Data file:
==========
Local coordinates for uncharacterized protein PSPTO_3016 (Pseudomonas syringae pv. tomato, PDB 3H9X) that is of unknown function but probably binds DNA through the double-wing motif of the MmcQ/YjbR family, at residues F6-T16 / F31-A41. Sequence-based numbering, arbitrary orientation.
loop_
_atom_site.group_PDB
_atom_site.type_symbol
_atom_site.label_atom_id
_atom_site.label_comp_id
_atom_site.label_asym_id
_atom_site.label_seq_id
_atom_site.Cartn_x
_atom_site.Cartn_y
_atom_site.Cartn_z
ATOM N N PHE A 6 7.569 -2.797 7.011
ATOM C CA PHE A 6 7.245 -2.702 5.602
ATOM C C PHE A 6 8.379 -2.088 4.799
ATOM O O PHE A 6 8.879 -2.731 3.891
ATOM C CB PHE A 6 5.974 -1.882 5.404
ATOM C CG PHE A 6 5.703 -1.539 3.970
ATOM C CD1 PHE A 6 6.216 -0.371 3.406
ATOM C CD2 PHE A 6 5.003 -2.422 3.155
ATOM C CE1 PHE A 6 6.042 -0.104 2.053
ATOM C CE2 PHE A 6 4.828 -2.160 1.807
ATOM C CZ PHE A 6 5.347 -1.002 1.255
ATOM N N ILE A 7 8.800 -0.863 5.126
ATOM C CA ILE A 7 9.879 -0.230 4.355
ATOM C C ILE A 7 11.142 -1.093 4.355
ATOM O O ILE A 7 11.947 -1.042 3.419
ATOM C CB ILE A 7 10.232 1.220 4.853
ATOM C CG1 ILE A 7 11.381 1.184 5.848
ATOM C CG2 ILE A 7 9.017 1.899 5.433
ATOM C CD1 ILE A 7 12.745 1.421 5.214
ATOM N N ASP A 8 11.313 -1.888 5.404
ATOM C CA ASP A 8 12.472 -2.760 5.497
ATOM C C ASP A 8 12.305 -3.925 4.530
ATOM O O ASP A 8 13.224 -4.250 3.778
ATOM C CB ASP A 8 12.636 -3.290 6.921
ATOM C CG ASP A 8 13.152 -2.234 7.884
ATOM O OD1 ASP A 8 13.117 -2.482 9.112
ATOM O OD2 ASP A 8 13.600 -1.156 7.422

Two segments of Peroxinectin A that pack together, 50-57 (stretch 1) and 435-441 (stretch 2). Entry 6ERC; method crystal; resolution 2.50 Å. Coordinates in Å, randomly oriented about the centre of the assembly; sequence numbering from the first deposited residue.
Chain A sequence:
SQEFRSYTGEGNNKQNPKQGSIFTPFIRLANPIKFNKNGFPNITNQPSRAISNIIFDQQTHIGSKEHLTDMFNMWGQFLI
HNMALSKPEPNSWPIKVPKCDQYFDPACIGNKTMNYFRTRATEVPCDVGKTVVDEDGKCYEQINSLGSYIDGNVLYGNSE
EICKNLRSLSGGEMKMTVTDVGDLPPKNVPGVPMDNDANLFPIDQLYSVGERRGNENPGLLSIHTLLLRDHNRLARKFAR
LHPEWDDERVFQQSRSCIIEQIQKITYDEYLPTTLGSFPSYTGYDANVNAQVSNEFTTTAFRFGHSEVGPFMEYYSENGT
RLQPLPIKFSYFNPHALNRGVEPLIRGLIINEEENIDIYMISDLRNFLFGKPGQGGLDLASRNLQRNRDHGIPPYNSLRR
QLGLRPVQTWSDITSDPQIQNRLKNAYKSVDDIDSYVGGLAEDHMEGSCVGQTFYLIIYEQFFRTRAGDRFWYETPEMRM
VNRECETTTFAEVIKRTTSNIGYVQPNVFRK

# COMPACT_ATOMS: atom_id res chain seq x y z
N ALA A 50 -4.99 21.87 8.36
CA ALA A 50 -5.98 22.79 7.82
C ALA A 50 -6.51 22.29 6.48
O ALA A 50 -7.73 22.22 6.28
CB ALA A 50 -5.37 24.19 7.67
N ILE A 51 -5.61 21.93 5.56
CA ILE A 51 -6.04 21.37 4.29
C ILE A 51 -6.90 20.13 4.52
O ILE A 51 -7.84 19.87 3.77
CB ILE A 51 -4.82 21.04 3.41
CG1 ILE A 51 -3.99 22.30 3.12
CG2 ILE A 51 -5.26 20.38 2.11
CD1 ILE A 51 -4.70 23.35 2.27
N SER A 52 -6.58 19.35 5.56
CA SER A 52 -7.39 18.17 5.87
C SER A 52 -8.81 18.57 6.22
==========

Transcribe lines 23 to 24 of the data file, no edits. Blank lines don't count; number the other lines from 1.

ATOM N N ILE A 7 8.800 -0.863 5.126
ATOM C CA ILE A 7 9.879 -0.230 4.355